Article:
Federal Acts for Native American Education
Imagine you were a student living on an Indian reservation. Based on this text, how would the Johnson-O’Malley Act affect your educational pursuits? Congress passed the Johnson-O’Malley program on April 16, 1934, as part of the Indian Reorganization Act (Indian New Deal). The act subsidized education for Native American children, which opened access for them to enter into the public school system (including all states and territories). Based on this text, schools receiving this funding were required to implement lesson plans that would include Native American educational objectives. What might this look like in the classroom from the student perspective?
The Johnson-O’Malley program was passed on April 16, 1934, Supported by Commissioner of Indian Affairs John Collier, it was a part of the Indian Reorganization Act (Indian New Deal). The act subsidized education for Native American children, which opened access for them to enter into the public school system (all states and territories). The Johnson-O’Malley program requires that educators must formulate an educational plan that outlines the programs and fiscal services and accountability by the educator for the education of eligible Native American students. Educational plans also must be submitted to the BIA for approval by the Indian Education Committee. In 2018 this act was updated.
As an educator, how would you implement a focused curriculum for Native American students?
What is the Johnson-O’Malley Act?
Johnson O’Malley programs offered to American Indian and Alaska Native students vary and may include such programs as culture, language, academics and dropout prevention.
Johnson-O’Malley funds under this program may not be used for capital expenditures. Eligible applicants are tribal organizations, Indian corporations, school districts or States with eligible American Indian and Alaska Native children attending schools on Indian reservations or public school districts that have established Indian Education Committees to approve supplementary support programs that benefit American Indian and Alaska Native students. Eligible American Indian and Alaska Native students are enrolled members of a federally recognized tribe or at least one-fourth or more degree of Indian blood descendant of a member of a federally recognized Indian tribal government eligible for services from the Bureau. In addition, eligibility requires these children be between age 3 through grades 12, with priority given to children residing on or near an Indian reservation.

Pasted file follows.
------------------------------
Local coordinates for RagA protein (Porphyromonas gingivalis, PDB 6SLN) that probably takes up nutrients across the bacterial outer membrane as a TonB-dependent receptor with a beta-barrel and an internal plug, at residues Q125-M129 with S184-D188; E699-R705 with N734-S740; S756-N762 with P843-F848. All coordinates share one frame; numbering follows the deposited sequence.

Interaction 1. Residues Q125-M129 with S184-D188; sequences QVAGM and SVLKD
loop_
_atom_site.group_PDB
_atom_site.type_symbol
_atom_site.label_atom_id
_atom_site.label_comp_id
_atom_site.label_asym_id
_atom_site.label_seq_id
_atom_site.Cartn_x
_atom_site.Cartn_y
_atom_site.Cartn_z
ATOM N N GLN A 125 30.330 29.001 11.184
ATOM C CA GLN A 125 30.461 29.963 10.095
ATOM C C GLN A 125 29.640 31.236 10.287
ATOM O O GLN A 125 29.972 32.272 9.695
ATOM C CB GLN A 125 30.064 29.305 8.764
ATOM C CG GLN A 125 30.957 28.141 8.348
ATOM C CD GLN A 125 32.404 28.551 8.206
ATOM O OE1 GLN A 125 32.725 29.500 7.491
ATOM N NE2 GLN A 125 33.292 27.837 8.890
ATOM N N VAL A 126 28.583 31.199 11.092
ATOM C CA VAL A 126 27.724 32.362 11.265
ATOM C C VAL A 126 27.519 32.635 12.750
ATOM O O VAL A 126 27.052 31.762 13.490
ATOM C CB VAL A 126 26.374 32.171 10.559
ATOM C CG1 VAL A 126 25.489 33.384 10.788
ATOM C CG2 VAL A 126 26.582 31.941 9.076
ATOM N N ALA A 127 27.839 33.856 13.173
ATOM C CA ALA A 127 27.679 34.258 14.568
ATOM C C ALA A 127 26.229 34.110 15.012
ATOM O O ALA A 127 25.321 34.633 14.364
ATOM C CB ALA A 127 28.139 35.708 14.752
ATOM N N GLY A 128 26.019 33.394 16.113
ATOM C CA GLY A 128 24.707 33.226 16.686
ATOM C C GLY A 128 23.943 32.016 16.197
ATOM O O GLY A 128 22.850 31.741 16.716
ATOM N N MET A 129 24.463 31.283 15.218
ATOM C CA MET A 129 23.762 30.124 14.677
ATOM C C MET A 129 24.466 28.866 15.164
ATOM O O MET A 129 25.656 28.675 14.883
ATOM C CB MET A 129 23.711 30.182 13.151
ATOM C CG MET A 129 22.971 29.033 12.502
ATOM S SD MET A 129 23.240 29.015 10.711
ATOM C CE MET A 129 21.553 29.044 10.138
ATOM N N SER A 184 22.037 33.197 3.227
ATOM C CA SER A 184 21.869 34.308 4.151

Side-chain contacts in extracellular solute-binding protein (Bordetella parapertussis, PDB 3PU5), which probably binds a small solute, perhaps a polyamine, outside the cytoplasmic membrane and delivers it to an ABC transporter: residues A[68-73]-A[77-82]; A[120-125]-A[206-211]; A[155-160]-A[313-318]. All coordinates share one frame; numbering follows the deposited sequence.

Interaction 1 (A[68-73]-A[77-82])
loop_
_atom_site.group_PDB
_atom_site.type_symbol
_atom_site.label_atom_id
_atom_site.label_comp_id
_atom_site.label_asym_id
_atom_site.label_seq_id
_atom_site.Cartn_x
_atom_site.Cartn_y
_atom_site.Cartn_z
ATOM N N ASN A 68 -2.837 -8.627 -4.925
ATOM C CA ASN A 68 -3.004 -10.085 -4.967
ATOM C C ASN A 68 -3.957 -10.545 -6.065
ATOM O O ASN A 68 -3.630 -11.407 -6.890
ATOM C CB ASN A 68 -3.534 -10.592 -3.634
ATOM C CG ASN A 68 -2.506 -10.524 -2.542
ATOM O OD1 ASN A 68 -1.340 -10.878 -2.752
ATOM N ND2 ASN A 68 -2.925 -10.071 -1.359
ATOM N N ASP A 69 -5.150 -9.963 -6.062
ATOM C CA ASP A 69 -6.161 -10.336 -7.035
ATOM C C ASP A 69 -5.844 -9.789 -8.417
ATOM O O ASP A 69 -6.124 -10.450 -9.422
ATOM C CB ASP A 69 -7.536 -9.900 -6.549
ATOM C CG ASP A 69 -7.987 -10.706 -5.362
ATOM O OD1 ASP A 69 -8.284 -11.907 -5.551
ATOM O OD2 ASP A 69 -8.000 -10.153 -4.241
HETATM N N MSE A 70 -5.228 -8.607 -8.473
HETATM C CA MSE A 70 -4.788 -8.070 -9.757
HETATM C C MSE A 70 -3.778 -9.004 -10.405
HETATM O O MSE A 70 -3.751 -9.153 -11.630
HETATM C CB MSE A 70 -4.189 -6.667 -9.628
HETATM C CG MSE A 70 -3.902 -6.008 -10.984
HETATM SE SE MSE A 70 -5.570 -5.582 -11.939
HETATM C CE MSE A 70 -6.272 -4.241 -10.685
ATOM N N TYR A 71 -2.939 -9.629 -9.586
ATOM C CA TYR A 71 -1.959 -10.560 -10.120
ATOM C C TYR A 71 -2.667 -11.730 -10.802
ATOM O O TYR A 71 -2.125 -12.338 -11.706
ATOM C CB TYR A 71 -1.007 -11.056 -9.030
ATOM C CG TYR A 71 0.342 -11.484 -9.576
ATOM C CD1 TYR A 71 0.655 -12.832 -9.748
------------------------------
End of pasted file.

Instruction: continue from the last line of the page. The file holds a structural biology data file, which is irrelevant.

The Act works with local school districts, the States located in the United States, and Native American governments that run Charter Schools.
For example, All Tribes Charter School located on the Rincon Indian Reservation, Valley Center, California promotes higher learning standards for all tribal members. One of the messages is “Heavy doses of culture and language in the school are the anti-dote for the damage caused by the boarding schools and the public schools still perpetuating the colonialistic mentality. It is believed that there are three basic things that help students (all students) to be successful in school and as productive citizens. These three things are:
1) Having a positive self-image and all of the issues surrounding identity; 2) Having your culture affirmed; and 3) Just having someone who cares who there for you.”
An important element to student success is relevance. If students see that material, curriculum, etc. are relevant to them, they will work to achieve success. If things are not relevant to them, they will give up and not try.
The Johnson O’Malley Act created financial incentives for the public school systems to accept Native American children in the education system. It helped abolish the segregated boarding school narrative.